3.5 (Non-)Singular isothermal sphere

A handy and popular model for galaxy lenses is the singular isothermal sphere with a three-dimensional density distribution of
2 -σv--1 ρ (r ) = 2πG r2 , (24 )
where σ v is the one-dimensional velocity dispersion. Projecting the matter on a plane, one obtains the circularly-symmetric surface mass distribution
σ2 1 Σ(ξ) = --v -. (25 ) 2G ξ
With ∫ M (ξ) = 0ξΣ(ξ′)2πξ′dξ′ plugged into Equation (4View Equation), one obtains the deflection angle for an isothermal sphere, which is a constant (i.e. independent of the impact parameter ξ):
σ2 α&tidle;(ξ) = 4π--v2 . (26 ) c
In “practical units” for the velocity dispersion this can be expressed as:
( )2 &tidle;α(ξ) = 1.15 ----σv----- arcsec. (27 ) 200 km s−1
Two generalizations of this isothermal model are commonly used: Models with finite cores are more realistic for (spiral) galaxies. In this case the deflection angle is modified to (core radius ξc):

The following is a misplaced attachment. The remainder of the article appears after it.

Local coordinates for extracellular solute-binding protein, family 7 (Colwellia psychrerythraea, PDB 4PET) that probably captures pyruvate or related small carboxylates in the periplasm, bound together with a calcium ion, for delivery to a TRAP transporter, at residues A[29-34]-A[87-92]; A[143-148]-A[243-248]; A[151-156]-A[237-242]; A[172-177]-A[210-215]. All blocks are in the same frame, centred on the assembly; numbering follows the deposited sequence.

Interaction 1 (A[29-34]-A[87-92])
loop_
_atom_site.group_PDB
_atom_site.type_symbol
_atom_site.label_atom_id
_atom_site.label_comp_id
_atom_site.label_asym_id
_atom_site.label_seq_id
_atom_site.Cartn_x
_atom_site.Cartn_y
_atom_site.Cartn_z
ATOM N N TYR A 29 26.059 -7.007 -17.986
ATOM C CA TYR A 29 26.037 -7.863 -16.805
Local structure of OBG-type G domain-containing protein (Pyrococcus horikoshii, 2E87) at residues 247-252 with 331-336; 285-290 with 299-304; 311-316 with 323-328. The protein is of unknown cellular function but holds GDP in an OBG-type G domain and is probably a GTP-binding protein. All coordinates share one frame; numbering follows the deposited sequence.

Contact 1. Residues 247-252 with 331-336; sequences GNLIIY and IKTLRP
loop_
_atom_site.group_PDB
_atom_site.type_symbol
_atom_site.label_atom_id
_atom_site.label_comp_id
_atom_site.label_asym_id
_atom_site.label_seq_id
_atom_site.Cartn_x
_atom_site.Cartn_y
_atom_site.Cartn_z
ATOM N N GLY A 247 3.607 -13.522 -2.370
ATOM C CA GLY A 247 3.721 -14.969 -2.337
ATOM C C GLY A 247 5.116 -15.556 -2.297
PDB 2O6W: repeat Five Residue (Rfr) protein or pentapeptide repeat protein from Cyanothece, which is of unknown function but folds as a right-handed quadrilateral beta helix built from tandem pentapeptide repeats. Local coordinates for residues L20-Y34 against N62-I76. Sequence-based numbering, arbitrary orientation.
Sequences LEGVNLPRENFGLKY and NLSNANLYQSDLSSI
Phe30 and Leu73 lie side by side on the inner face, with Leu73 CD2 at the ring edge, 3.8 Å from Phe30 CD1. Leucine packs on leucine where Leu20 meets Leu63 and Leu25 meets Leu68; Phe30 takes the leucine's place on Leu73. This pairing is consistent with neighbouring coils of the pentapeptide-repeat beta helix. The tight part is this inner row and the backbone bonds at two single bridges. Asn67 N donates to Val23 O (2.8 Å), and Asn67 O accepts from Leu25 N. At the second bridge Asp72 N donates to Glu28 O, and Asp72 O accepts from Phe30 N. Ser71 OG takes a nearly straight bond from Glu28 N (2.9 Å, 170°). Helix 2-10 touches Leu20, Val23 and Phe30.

σ2 ξ &tidle;α(ξ) = 4π -v------------. (28 ) c2(ξ2c + ξ2)1∕2
Furthermore, a realistic galaxy lens usually is not perfectly symmetric but is slightly elliptical. Depending on whether one wants an elliptical mass distribution or an elliptical potential, various formalisms have been suggested. Detailed treatments of elliptical lenses can be found in [13238993104170].
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